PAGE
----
, Volume 35, Issue 7, pp 1679-1686
Date: 21 Apr 2011

Retrospective Comparison of Clinical Outcomes between Endovenous Laser and Saphenous Vein-sparing Surgery for Treatment of Varicose Veins

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Abstract

Background

The purpose of the present study was to compare management of varicose veins by endovenous laser ablation (EVL) and a vein-sparing procedure (CHIVA: Conservatrice et Hémodynamique de l’Insuffisance Veineuse en Ambulatoire) for management of varicose veins.

Methods

Data from 82 consecutive patients with great saphenous vein (GSV) reflux and primary varicose veins presenting to the vascular clinic at the Far Eastern Memorial Hospital between June and December 2005 were reviewed. Of these, 74 who met the inclusion criteria were included in this study. CHIVA was performed by a double division of the refluxing saphenous vein (i.e., proximal and distal ligation), and EVL was performed using 10–14 W beginning approximately 4 cm below the saphenofemoral junction to the level of the knee. Phlebectomy for significant branch varicose veins on the leg was routinely performed in all patients. Outcome measures included postoperative thrombophlebitis, bruising, pain, assessment of ultrasonographic and clinical symptoms (measured by the Venous Clinical Severity Score [VCSS]) and comparison of quality of life survey scores obtained preoperatively and postoperatively (measured by the Aberdeen Varicose Veins Score [AVVQ] and RAND-36). Patients were examined one week post-procedurally and again at 1, 3, 6, and 12 months.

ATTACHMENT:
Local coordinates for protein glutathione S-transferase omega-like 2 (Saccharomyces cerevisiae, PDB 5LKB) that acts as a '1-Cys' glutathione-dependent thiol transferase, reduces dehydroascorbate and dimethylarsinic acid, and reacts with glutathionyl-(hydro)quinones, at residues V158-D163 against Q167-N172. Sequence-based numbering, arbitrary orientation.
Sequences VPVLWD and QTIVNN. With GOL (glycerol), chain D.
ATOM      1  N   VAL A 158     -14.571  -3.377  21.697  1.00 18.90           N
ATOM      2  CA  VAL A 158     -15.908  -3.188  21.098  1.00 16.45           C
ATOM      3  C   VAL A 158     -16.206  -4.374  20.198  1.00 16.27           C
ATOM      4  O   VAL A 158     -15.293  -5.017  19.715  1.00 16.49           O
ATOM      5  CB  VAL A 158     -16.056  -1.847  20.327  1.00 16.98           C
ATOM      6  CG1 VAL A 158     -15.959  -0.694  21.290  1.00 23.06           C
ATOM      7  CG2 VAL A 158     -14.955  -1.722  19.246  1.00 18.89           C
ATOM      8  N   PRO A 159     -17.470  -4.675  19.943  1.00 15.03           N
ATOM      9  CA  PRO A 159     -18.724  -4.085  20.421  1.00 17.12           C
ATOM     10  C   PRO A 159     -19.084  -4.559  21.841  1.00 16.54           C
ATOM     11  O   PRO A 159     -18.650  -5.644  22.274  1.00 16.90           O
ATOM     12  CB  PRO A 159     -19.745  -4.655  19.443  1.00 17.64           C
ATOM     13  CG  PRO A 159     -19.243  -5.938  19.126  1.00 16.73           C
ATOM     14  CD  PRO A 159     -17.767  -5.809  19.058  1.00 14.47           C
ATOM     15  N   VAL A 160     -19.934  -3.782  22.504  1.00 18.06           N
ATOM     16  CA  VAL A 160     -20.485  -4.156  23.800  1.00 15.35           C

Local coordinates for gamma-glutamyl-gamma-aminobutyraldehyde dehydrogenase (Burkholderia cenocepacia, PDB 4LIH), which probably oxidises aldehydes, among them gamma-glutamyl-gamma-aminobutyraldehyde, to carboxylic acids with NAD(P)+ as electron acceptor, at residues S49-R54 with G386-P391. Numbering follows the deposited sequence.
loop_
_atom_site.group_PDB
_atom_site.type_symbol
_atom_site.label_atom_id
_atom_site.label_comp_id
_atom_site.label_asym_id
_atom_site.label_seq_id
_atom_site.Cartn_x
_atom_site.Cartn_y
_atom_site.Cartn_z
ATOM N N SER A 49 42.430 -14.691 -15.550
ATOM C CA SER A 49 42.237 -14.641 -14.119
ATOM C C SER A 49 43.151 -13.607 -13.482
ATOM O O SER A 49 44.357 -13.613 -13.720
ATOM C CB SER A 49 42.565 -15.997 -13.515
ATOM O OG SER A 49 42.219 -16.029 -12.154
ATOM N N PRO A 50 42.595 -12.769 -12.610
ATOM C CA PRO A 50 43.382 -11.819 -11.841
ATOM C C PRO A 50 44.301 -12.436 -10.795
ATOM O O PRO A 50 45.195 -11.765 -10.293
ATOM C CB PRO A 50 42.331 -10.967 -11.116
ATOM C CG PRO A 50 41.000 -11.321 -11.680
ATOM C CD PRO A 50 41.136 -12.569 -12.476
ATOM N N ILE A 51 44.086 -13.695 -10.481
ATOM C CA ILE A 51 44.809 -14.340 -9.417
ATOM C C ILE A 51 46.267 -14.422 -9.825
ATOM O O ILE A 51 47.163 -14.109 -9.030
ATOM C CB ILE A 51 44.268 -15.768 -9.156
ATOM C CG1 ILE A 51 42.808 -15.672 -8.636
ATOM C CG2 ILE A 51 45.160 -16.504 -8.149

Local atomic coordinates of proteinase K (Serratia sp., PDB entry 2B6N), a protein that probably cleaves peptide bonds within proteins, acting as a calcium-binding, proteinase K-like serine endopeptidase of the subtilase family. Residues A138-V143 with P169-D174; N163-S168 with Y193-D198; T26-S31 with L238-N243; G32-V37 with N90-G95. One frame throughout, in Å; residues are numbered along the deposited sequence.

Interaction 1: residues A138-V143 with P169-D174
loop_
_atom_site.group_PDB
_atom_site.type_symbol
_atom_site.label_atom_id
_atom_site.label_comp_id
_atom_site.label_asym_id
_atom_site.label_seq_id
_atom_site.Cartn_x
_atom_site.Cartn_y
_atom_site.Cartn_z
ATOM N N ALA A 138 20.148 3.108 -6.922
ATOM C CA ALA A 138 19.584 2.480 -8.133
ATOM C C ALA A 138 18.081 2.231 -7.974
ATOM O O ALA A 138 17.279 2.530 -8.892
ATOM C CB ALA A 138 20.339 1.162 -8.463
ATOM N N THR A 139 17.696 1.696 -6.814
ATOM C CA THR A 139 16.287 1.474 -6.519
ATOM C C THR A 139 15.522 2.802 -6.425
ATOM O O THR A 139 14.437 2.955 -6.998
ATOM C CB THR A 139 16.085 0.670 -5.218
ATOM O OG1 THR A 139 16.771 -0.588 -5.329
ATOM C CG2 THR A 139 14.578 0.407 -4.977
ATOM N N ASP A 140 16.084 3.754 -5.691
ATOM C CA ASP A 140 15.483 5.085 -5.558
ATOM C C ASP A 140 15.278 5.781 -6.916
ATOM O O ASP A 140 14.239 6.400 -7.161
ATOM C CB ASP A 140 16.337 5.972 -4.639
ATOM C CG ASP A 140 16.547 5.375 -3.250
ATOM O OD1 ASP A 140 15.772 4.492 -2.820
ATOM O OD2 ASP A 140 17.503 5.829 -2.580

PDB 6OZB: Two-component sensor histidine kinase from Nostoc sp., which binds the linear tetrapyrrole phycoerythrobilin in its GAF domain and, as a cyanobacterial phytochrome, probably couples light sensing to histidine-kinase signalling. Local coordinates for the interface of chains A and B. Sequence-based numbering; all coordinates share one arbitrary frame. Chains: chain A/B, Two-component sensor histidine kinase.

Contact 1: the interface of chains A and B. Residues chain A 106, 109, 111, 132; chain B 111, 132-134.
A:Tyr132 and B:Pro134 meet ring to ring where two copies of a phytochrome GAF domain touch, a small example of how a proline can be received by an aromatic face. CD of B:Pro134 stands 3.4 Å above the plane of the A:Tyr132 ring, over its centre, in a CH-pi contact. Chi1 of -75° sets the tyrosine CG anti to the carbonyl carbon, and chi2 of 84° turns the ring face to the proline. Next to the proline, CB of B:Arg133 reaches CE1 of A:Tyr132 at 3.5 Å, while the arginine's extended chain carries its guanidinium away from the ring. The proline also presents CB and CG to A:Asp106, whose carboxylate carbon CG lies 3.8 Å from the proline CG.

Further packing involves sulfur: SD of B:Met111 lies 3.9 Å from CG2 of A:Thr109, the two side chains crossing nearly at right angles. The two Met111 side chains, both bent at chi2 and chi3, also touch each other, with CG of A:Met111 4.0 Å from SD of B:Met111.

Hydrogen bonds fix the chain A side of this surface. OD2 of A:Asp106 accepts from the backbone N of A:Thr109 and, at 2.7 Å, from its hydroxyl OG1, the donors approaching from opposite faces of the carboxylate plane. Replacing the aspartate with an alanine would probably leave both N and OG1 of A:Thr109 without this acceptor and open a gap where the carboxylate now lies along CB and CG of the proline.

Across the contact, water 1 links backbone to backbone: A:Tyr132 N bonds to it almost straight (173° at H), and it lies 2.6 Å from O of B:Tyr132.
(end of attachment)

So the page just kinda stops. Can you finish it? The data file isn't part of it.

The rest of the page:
Results

Endovenous laser ablation and CHIVA were performed on 54 and 20 patients, respectively. The EVL patients had significantly higher pain scores and bruising than the CHIVA group (p < 0.001). The VCSS of varicose, edema, pigmentation, and inflammation were significantly reduced after both EVL and CHIVA; however, patients treated by EVL had significantly more pain postoperatively than those treated by CHIVA (p = 0.003). Twenty-two of 54 (40.7%) and 3 of 17 (17.6%) patients in the EVL and CHIVA groups, respectively, required sclerotherapy for residual varicosities (p = 0.026). Both groups benefited significantly from surgery in disease-specific perceptions.

Conclusions

The CHIVA patients had less pain postoperatively and a significantly higher sclerotherapy-free period compared to patients in the EVL group. Further follow-up studies to compare long-term results of various approaches to surgically managing varicose veins are needed.

C.-Y. Chan, T.-C. Chen, and Y.-K. Hsieh contributed equally to this study and share joint first authorship.